The "Sharing" Economy: Issues Facing Platforms, Participants, and Regulators A Federal Trade Commission Workshop #01142

Submission Number:
George Kopp
Initiative Name:
The "Sharing" Economy: Issues Facing Platforms, Participants, and Regulators A Federal Trade Commission Workshop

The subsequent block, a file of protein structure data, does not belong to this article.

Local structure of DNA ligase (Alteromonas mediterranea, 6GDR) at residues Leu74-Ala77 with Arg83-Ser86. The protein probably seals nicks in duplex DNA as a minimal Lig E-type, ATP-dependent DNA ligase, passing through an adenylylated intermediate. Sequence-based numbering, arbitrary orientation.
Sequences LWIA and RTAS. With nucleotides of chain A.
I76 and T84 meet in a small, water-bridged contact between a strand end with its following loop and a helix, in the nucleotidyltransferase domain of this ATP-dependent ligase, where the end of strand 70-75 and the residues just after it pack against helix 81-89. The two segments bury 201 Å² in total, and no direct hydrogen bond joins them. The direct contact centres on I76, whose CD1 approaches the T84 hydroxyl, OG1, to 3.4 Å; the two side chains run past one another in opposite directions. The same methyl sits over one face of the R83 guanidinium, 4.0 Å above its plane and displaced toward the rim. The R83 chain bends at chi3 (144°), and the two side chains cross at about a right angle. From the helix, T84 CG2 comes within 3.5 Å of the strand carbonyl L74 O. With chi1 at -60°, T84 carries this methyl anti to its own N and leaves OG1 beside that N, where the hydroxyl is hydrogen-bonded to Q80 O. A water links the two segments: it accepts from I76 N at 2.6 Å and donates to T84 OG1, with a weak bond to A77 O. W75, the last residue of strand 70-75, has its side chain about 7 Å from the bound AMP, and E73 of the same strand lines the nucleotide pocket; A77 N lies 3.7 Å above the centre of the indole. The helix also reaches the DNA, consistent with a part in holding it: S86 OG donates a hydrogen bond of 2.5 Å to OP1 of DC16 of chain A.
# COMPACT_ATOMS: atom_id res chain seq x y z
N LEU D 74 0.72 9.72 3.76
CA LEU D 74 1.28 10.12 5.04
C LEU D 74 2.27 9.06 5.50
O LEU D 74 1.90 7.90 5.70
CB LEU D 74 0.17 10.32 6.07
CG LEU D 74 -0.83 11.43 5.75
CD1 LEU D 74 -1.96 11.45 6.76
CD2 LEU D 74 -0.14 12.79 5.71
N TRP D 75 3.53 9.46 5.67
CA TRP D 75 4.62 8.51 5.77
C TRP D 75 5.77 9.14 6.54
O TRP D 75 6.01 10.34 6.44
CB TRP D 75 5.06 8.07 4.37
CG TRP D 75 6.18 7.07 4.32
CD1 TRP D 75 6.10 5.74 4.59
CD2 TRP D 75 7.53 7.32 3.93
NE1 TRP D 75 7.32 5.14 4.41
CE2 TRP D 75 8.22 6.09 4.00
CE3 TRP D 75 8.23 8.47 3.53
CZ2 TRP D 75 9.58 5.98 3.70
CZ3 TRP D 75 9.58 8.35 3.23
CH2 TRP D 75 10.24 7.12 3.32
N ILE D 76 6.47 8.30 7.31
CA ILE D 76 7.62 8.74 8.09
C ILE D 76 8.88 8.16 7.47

Thank you for the opportunity to comment on the "sharing" economy. I live in Joshua Tree, CA in the Mojave Desert. In addition to my primary residence I own a detached 2-bedroom cottage which I have listed on VRBO since 2012 and on Airbnb since 2014. The following comments pertain to the vacation rental industry. 1. Competition: Our region is a gateway to Joshua Tree National Park and attracts visitors from all over the US, Canada, and internationally. The Park Service predicts Joshua Tree will attract 2 million visitors in 2015. There are no 4-star or 5-star hotels within 50 miles, and the majority of commercial lodgings are 2-star motels. A stay at my rental, on the other hand, is $200 per night with a two-night minimum. Far from competing with local lodgings we are actually catering to an underserved high-end market segment. There are also under-$100 Airbnb listings available in Joshua Tree, but these too offer an experience which could hardly be called "competitive" with local motels. They frequently include outdoor showers, composting toilets, and no linens, towels, TV, or Internet. In general the vacation rental industry has greatly expanded the options for travelers, aiming at a completely different market segment than chains like Best Western or Motel 6. 2. Consumer Protection: Our business lives and dies by consumer reviews and referrals. We are careful to state exactly what amenities we provide our guests (such as free Internet) and what we do not (such as TV). If consumers felt they were in danger of being ripped off by vacation rental hosts, there would be no VRBO or Airbnb. In my experience (and I believe the experience of most travelers) the commercial lodging industry is far more prone to overselling, hidden charges, poorly maintained facilities, and other consumer-unfriendly business practices than VRBO-Airbnb listings. Unless there is a vast, unknown catalogue of documented instances of consumers being endangered by staying in vacation rentals, either physically or financially, there is no cause whatsoever for federal regulatory action. If consumers were routinely being victimized we would undoubtedly see filings of large class action lawsuits, yet I am unaware of any. 3. Economic Issues: There is no question that the vacation rental industry has been a financial boon to hosts and to local economies such as ours in Joshua Tree. Yet as in all sectors of our society, including our largest corporations and most powerful politicians, cheating exists. Not all hosts obey local business ordinances or pay all their taxes. As one who does, I would welcome better enforcement. Yet I cannot help feeling that local governments have brought many of these problems on themselves. In Santa Monica, for example, where the city council has just outlawed most Airbnb rentals, what has the record of local government been in protecting tenants over the years? What has been their record of building affordable housing, or protecting independent businesses from murderous competition from big chains? It is doubtful that consumers have been well-served by these policies overall. One possible area of concern (which I share) is whether hosts are adequately insured. The insurance industry has been insistent that vacation rentals require commercial policies rather than ordinary homeowners policies. These are generally two to three times more expensive and few hosts buy them. This problem demands a market solution, not a regulatory one. I have no doubt that once one insurance company realizes the profit potential in writing policies for vacation rental owners at affordable rates, others will follow. The FTC's primary focus is consumer protection, and the agency cannot and should not address local land use issues. Like many industries the vacation rental business is largely self-policing. Considering the number of guests served each year it would appear that the industry is doing a better than adequate job of protecting consumers.